Saturday, November 8, 2014

Solving the poo problem in South Africa

Miriam Mannak in Access to toilets for Cape Town's growing urban poor is a regular flash-point, featuring angry demonstrations and hurled allegations by competing political factions. The city - and the Western Cape province in which it is located - are governed by members of the Democratic Alliance. Most of the South Africa's people live in areas governed by the ruling African National Congress, which won over 60 percent of the votes in recent national elections.

But whoever is in charge, South Africa shares a practical and political headache with urban areas around the world: providing sanitation to an influx of people, primarily from poor rural communities. "On current evidence," writes Richard Palmer in a blog post carried on the Future Cape Town website,  "it seems the truth of the matter is that providing basic sanitation services to South Africa's poor seems too big a challenge for our major cities, regardless of who governs them."

A report by the South African Human Rights Commission (SAHRC), published in March, doesn't leave much to the imagination. According to researchers, members of 1.4 million South African households don't have access to sanitation and are therefore forced to relieve themselves in the open. The bulk of them live in rural areas of KwaZulu-Natal, North West and the Eastern Cape.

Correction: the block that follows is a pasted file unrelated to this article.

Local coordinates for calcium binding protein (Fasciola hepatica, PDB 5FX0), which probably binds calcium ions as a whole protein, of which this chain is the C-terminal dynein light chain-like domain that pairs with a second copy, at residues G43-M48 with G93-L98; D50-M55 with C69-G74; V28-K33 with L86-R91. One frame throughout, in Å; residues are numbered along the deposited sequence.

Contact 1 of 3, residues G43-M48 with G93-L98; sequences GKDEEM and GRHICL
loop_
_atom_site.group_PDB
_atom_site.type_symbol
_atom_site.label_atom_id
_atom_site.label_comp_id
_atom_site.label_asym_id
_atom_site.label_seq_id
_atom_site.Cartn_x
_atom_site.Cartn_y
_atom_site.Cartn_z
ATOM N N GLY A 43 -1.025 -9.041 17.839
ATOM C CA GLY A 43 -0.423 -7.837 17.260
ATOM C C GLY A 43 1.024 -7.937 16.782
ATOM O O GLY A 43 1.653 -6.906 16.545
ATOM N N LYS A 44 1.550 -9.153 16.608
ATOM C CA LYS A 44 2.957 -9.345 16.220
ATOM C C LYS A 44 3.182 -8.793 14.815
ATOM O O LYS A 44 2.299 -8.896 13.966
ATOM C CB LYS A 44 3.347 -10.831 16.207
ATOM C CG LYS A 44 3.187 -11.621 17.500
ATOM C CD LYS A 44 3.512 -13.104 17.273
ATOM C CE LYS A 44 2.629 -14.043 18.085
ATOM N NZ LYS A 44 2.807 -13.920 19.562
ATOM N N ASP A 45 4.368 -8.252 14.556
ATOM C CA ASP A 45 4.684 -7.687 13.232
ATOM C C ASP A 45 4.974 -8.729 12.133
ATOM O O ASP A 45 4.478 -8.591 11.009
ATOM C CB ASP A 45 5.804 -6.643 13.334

Additionally, 26 percent of all South African households, 3.8 million in total, only have access to below-standard sanitation infrastructure. These facilities have crumbled and deteriorated to such extent that they can be considered unfit to be used....

A view of Soweto, shot by Medpro, Wikimedia Commons via Flickr, under the Creative Commons 2.0 license

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